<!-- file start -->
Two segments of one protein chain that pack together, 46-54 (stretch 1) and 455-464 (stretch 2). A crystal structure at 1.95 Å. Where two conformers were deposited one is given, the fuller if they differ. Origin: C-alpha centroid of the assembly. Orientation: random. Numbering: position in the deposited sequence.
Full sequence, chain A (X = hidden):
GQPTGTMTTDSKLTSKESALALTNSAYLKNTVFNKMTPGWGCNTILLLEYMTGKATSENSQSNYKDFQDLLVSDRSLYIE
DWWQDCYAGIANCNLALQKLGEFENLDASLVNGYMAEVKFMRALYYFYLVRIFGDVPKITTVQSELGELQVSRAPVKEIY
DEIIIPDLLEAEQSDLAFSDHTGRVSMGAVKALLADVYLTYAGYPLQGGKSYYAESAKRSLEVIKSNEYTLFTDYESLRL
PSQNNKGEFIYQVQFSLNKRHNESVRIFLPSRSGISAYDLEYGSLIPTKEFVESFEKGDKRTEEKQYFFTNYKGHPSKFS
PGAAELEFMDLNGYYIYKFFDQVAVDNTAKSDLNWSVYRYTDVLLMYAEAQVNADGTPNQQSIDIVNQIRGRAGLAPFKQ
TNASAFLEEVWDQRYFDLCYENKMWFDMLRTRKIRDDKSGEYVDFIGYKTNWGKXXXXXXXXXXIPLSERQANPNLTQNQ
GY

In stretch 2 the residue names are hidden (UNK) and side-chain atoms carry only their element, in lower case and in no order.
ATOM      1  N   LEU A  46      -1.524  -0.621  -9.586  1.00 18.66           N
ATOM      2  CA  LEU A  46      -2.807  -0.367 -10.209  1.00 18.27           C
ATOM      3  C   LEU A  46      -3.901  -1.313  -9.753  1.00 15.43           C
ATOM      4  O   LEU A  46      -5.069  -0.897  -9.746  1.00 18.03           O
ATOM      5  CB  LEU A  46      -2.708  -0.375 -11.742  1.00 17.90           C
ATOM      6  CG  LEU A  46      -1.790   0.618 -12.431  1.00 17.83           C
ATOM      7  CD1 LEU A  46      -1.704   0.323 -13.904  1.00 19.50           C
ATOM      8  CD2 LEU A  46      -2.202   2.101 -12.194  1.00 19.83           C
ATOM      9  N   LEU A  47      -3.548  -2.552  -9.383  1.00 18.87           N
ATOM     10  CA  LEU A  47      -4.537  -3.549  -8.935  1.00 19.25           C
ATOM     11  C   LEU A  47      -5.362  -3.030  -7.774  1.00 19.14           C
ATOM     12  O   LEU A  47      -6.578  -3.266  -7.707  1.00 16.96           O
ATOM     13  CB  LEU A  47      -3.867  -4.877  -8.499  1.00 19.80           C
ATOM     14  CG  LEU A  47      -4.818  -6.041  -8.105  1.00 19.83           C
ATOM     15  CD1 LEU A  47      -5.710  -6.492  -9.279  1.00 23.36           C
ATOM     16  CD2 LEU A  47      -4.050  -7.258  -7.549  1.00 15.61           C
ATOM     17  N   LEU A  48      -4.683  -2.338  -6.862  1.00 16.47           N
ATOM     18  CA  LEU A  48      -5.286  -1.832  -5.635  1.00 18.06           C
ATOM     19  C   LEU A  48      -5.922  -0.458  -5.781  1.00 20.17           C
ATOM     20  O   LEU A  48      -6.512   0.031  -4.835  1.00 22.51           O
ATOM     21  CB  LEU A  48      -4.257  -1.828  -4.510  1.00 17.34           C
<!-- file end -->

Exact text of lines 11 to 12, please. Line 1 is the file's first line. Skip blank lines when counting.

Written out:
ATOM      1  N   LEU A  46      -1.524  -0.621  -9.586  1.00 18.66           N
ATOM      2  CA  LEU A  46      -2.807  -0.367 -10.209  1.00 18.27           C